We have all heard the phrase from the American Egg Board, “The incredible, edible egg”. But what is so incredible about it? It seems like every day we are told or we see how bad eggs are for us, how they increase bad cholesterol, increase our risk of diabetes,and are said to have been linked to heart attacks, strokes, and certain cancers. So should we be eating them? The answer is yes.
According to many historians, humans have been raising chickens for food and eggs since the beginning of civilization. Eggs have been an important part of our diets for thousands and thousands of years, and have not been scrutinized until recently in the media, due to society’s obsession with fad-diets, weight loss, and animal rights controversies. The truth of the matter is that eggs are extremely beneficial to our health in many ways.
We hear repeatedly that the consumption of eggs negatively impacts our cholesterol levels. Research has shown that eating only one to two eggs a day, can actually improve cholesterol levels. The key is to eat eggs in moderation. Of course if you have a six-egg omelet every morning, your doctor will not be happy and your cholesterol levels may sky rocket through the roof. So again, eat with moderation. Recent studies have also shown that eating two or less eggs a day can impact our bodies positively in fighting off certain diseases and negative conditions, such as breast cancer, heart attacks, and strokes.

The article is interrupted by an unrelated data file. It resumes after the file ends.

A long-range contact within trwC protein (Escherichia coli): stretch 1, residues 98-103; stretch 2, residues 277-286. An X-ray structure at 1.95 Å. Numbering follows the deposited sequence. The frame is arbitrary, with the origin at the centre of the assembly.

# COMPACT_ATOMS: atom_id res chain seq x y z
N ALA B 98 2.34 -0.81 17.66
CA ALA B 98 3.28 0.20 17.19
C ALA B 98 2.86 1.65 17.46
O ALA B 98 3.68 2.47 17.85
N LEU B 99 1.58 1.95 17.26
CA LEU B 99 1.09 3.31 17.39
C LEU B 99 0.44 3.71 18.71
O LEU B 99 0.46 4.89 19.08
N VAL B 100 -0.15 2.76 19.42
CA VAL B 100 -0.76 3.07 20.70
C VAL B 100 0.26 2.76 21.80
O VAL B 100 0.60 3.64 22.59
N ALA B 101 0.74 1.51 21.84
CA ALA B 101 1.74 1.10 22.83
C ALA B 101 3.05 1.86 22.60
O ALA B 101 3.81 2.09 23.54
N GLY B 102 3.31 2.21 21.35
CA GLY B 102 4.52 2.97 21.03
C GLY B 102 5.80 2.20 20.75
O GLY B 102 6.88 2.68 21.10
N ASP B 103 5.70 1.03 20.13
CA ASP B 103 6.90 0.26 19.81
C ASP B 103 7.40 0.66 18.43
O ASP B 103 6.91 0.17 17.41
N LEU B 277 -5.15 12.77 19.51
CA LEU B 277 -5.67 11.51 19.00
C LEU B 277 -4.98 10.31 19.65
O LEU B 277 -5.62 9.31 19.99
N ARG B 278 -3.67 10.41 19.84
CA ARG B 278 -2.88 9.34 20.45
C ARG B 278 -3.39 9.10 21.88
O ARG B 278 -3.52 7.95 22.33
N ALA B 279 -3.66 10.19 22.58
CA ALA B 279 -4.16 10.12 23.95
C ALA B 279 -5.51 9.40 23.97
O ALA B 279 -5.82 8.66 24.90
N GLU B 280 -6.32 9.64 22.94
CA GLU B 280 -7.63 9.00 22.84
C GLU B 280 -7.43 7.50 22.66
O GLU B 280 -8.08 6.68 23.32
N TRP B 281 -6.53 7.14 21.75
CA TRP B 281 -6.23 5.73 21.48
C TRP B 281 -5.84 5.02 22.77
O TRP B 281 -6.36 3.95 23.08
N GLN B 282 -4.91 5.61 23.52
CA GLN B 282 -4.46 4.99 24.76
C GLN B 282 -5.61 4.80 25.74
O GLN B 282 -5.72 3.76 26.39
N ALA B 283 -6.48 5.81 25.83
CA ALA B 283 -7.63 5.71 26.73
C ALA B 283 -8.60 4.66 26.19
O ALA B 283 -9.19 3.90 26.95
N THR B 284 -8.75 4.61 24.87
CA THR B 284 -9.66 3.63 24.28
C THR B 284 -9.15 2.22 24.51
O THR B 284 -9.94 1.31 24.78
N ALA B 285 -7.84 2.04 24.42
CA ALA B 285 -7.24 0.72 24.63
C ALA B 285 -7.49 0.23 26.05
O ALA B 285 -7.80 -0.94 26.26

In addition to the egg being beneficial to our heart and cholesterol levels, consuming eggs regularly can also help maintain healthy eyes. Macular degeneration is something many of us fear as we age, losing one’s eyesight can cause great anxiety and distress as well as the feeling of losing our independence. Studies have shown that eggs contain lutein and zeaxanthin, which have been found to be great nutritional supplements for macular degeneration patients and possibly help reduce the risk of early on-set of the disease in individuals. In the United States, in individuals over the age of 65, age-related macular generation is the leading cause of blindness. Another study has shown that individuals, who consume eggs daily, have a lower risk of developing cataracts.
Eggs are also an excellent source of protein. They contain 6 grams of protein and 9 amino acids. They also contain the “good” fat. One egg has 5 grams of fat and just 1.5 grams of that is saturated fat. In fact, eggs also contain an important antioxidant called selenium, which has been shown to reduce clots in arteries.
Choline, vitamin D, sulfur, and other vitamins and minerals found in eggs, are excellent for fetal brain development, those at risk for anemia, strong bones, a healthy immune system, and healthy hair, skin, and nails.
For individuals looking to keep their waist-line trim, eggs can help in this area as well! It has been shown in research that individuals who ate two eggs at breakfast time, at least 5 days a week, lost significantly more weight than individuals who had a car bohydrate filled breakfast. As mentioned earlier, eggs contain a significant amount of protein and amino acids, which can help promote muscle repair for individuals post workout.
The “incredible, edible, egg” sounds pretty incredible now, doesn’t it? Whether you prefer your eggs scrambled, poached, sunny-side up, over easy, hard-boiled, or soft-boiled, the egg is a wonderful addition to your daily diet that can reduce your risk from harmful diseases and improve your overall health.